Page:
HB 1112, which will limit greenhouse gas emissions by restricting the use of hydroflourocarbons and other substances used in refrigeration and cooling.

HB 1444, which sets efficiency and testing standards for household and commercial appliances and electric water heaters.

HB 1114, which seeks to reduce food waste through reduction and diversion programs — addressing hunger and reducing environmental impacts — by 50 percent by 2030 from 2015 levels.

SB 5001, which will allow a final act of gardening, will permit licensed providers to compost human remains, avoiding other dispositions that involve chemicals or cremation’s carbon emissions.

Among the misses on climate change, a bill that passed the House but didn’t advance in the Senate, HB 1110, would have set a clean-fuels standard, reducing the carbon intensity of petroleum fuels and establishing a carbon-trading system, modeled after similar programs in California, Oregon and British Columbia.

Parks and public lands

The Washington Wildlife and Recreation Program, will see a significant increase in support, $85 million, funding that is paired with matching or larger support from local governments and organizations for parks and public land projects across the state.

Floodplains by Design received much of what it sought for work that will provide greater flood protection, levees, removal of homes from high-risk floodplains, restoration of salmon habitat, pubic trails and other benefits. Granted $50.4 million of a $70 million initial request, that level of funding includes two projects in Snohomish County on the Skykomish and Stillaguamish rivers.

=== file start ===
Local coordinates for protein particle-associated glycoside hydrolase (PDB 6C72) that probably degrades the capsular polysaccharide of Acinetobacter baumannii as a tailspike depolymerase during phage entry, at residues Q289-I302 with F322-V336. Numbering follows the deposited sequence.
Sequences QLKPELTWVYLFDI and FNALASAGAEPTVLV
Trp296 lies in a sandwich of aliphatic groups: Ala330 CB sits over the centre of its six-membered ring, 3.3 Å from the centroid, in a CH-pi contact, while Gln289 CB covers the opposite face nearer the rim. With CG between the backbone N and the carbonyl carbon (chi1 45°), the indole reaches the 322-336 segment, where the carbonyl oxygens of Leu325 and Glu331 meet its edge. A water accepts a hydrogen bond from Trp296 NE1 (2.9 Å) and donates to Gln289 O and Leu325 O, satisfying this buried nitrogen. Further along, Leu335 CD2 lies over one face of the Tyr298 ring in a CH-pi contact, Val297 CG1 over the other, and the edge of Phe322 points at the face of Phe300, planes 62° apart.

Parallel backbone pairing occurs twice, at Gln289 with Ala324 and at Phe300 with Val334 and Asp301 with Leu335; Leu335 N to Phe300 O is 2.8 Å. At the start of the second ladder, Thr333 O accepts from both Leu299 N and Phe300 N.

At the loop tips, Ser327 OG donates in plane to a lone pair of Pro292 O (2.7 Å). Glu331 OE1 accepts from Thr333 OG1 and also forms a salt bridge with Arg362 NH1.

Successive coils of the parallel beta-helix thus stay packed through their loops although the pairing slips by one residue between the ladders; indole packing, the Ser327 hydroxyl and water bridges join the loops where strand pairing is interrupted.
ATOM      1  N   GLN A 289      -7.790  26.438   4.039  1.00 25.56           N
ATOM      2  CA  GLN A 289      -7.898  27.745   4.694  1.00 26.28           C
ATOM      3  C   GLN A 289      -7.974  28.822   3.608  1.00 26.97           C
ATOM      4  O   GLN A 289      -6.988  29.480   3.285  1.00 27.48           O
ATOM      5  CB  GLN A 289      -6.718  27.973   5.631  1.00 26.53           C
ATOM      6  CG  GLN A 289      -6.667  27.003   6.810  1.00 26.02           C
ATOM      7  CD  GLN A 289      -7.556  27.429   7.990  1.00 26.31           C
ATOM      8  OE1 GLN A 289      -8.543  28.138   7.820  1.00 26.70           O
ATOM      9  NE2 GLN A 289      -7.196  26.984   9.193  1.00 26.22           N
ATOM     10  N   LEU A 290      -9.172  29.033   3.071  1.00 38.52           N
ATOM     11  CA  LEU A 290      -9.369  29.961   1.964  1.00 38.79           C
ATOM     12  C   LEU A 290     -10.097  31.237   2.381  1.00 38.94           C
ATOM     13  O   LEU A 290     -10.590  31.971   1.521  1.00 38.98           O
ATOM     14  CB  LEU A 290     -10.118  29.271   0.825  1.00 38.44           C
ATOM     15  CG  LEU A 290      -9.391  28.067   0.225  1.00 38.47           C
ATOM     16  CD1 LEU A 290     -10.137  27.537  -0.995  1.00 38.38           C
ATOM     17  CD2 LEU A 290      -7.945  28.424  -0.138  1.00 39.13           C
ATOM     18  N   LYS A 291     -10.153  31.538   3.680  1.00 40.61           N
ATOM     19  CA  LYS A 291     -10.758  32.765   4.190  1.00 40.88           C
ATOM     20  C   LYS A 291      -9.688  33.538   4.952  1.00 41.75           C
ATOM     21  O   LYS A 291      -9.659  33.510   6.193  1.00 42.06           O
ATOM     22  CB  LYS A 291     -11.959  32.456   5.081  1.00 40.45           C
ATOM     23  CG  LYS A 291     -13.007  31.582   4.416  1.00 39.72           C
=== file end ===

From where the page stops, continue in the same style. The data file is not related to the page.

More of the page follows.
Orcas and salmon

The results were mixed for the state’s orca whales and the salmon on which they feed. Gov. Jay Inslee had requested more than $1 billion to implement some of the recommendations of a state panel on restoring the dwindling populations of the Southern Resident killer whales and chinook salmon, including $275 million for work to replace the culverts that block salmon streams; legislators provided just $100 million, even though the state faces a U.S. Supreme Court mandate to fix culverts by 2030, estimated to require $3.8 billion in spending.

Lawmakers, however, passed other legislation and made investments that do respond to the panel’s recommendations. Among the bills were legislation to better regulate products containing harmful chemicals that make their way into state waters; measures to reduce the likelihood of oil spills by tankers; new regulations to reduce vessel noise and keep boats at a distance from orca whale pods, rather than a suggested moratorium on whale-watch boats; changes to fishing regulations; and spending on habitat restoration for streams and estuaries.

And while debate continues on the suggestion to remove four hydroelectric dams on the lower Snake River in Washington State to restore miles of salmon-spawning habitat, lawmakers allocated $750,000 for a public process that will consider the impacts and ways to mitigate the effects of the dams’ removal.

Much of what was adopted this session will require further work and investments in the future, but lawmakers deserve thanks for making Washington much greener.